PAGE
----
Disclosure: This page contains affiliate links. If you click through and purchase an item, I may earn a commission. See my terms of service for details.
In my early days as an affiliate marketer, my focus was on joining programs that I felt had high marketability and appeal. I was less concerned about a program’s overall structure, but more interested in the financial outcomes that hadn’t yet occurred. For example, I joined Julep’s affiliate program, which paid a commission rate of 3 percent. A couple of months later, I revisited Julep’s program and thought more about their commission structure. To earn $3,000, I would need to sell $100,000. Knowing how difficult it is to sell $10,000 of merchandise, never mind $100,000, left me scratching my head.
As I thought more about my affiliate partnerships and what made sense to promote, I created a document called “Affiliate Program Guidelines,” which addressed features I sought. For instance, a program should have a minimum referral period/cookie window of thirty days and a commission rate of 30 percent.
Below is a list of factors that guide what affiliate programs I join. Additionally, you should promote products/services that you understand and align with your target market to increase conversion rates.
The best advertisers pay commission rates of 30 percent or more. Affiliate managers who are serious about their programs offer excellent compensation and incentives to heighten affiliate engagement. A minimum of 30 percent yields a win-win scenario. Programs that pay recurring commissions and for leads are fantastic too. On the other hand, merchants who pay less than 30 percent don’t grab my attention and active participation.
On top of regular commissions, some merchants pay bonuses and volume sales incentives. Affiliate marketing is about marketing, but it’s about sales too. Savvy merchants understand that and want to motivate affiliates to sell their brains out. For example, Fiverr pays up to $100 for first-time buyers and up to $1,000 in bonuses. Many web hosting programs offer huge bonuses as well.
- Cookie Length
A minimum conversion window of 30 days benefits both parties. I like advertisers that give me time to receive credit for my promotional efforts. For example, someone clicks on my affiliate link, makes a purchase 27 days after, and I earn a commission. Some programs have insufficient 24-hour cookie windows such as Amazon Associates and the eBay Partner Network. Other companies like Thrive Themes and Bluehost offer referral periods of more than 100 days.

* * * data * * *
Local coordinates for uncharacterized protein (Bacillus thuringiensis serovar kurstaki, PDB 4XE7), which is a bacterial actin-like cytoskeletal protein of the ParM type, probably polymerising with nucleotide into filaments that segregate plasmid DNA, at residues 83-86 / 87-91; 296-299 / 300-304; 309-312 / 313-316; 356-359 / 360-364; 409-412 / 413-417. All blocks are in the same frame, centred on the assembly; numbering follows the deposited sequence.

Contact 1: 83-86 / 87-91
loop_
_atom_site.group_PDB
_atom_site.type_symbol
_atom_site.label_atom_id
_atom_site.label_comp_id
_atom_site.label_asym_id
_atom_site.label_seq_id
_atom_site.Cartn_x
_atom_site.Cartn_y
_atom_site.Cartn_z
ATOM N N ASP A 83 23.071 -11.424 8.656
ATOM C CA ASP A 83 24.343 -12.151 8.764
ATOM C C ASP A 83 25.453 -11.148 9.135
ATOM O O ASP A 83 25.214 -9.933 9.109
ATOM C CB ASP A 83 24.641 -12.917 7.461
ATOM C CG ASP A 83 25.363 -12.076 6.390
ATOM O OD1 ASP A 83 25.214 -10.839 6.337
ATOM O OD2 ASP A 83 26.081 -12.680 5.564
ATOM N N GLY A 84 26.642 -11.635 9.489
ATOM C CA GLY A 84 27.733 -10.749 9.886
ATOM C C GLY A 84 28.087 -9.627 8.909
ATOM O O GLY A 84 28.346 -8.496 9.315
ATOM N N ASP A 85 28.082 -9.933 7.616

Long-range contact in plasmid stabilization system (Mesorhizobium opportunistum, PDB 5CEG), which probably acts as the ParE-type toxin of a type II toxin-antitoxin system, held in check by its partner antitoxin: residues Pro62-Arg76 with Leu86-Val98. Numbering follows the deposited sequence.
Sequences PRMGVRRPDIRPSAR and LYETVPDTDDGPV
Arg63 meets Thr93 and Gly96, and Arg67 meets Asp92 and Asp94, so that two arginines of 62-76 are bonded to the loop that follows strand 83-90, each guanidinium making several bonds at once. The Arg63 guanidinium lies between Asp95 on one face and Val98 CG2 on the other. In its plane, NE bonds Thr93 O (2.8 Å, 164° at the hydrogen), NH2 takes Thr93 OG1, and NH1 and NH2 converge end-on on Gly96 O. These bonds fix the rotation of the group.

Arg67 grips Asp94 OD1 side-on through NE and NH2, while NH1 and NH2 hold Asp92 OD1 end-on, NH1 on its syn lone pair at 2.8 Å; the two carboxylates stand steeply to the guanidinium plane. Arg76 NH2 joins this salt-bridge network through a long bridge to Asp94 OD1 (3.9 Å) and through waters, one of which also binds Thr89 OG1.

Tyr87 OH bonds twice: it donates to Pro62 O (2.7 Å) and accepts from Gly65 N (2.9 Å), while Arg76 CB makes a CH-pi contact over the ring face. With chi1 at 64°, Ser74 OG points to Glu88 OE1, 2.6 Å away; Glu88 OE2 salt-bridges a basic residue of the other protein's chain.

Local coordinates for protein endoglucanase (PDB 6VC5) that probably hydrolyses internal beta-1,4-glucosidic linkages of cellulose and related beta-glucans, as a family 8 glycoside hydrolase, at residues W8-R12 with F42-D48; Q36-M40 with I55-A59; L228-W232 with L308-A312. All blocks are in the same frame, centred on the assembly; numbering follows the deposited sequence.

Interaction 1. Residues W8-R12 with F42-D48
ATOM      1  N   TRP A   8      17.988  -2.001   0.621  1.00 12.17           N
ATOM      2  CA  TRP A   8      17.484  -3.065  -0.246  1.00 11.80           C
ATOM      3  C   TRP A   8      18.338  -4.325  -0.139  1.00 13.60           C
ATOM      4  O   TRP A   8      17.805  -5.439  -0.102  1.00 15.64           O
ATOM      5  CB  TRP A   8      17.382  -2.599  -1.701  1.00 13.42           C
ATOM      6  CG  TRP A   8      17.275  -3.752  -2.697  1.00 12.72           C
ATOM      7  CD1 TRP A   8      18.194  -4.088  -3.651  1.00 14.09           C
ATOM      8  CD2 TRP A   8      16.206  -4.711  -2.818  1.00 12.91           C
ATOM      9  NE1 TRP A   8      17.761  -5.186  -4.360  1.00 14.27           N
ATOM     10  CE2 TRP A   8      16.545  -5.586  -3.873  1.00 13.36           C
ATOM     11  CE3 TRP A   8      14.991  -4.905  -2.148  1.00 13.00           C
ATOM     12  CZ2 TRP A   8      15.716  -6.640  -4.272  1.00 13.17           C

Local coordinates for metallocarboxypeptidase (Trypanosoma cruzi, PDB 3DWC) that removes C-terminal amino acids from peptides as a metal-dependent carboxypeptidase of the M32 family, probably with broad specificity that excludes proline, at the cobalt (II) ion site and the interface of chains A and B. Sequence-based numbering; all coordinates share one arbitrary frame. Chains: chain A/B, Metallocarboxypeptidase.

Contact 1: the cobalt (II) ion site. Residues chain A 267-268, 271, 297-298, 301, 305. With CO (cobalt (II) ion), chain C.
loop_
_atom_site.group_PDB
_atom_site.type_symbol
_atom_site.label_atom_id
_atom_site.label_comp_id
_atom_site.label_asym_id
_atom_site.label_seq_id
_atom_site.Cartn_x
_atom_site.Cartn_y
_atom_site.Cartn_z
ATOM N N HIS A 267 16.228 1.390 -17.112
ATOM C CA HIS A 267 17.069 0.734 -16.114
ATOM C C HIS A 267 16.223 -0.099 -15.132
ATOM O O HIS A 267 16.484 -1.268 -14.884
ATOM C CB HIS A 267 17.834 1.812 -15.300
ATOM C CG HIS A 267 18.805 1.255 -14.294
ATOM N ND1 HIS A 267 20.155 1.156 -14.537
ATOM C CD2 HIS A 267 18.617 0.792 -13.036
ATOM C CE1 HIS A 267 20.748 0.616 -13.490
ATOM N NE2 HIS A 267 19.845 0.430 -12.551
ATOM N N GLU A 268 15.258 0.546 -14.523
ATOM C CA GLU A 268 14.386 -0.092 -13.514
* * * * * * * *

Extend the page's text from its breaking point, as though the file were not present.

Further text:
- Deep Linking
Deep linking is the practice by which an affiliate creates a link to a specific page on the merchant’s site. For example, instead of using a generic homepage affiliate link, I deep link to an article that relates to my post. Most affiliate networks offer deep linking, and it’s up to advertisers to enable.
- Earning Potential
I want to promote items that belong to growing industries and sectors, not declining ones. Furthermore, I want to join programs that have high conversion rates and earnings per click (EPC). Ideally, I want to be an early mover in a market that is exploding and ripe for opportunities. For instance, I like promoting financial technology companies because many of these businesses offer innovative, high growth products/services that I use and recommend like TransferWise.
- Reporting & Activity Data
Reporting and activity data such as impressions, clicks, conversions, and commissions are standard. Therefore, you shouldn’t have a problem unless you deal with substandard merchants, affiliate programs, software, or networks.
- Trial Period
The longer the trial period, the better. A minimum trial period of thirty days is sufficient to get leads immersed in a product/service whereas fewer days might not do the trick. For example, Hootsuite offers a 30-day trial whereas Buffer provides seven. All else being equal, the more time a prospect invests, the higher the chance of converting.
- Coupons & Deals
Coupons don’t always make sense or align with an advertiser’s objectives, but programs that do have regular promotions, deals, or coupons get my active participation.
- Marketing Materials & Creative Assets
In the words of Jerry Maguire, “Help me, help you.” I’ve gotten excited about programs only to be disappointed by their marketing materials, creative assets, and banners. Advertising materials are critical to promotional activities, and they can help increase conversion rates. Savvy affiliate managers understand that and design marketing materials that are current and appealing. They also conduct A/B tests to assess which creative assets convert higher.
- Program Terms & Policies
A program’s terms are worth reading because you want to ensure they align with your marketing ideas, goals, and activities. Also, you want to abide by the merchant’s rules to avoid disciplinary action. For instance, most affiliate programs don’t allow publishers to use specific keywords for search engine marketing (SEM).
- Affiliate Network
Affiliate networks such as FlexOffers and ShareASale are convenient because of the variety of merchants, categories, and items available in one place. That said, I do join self-hosted and privately hosted programs if they are attractive.
- Affiliate Support
I had a bad experience with a merchant in which I couldn’t log into my affiliate account and got no response from the affiliate manager after inquiring. I eventually had to call them, and the support was just as pathetic. Suffice it to say; that program was relegated to the bottom of my list.
Some affiliate managers act as if they’re doing you a favor whereas others appreciate your contributions. The programs you want to join are those that welcome and respect affiliates.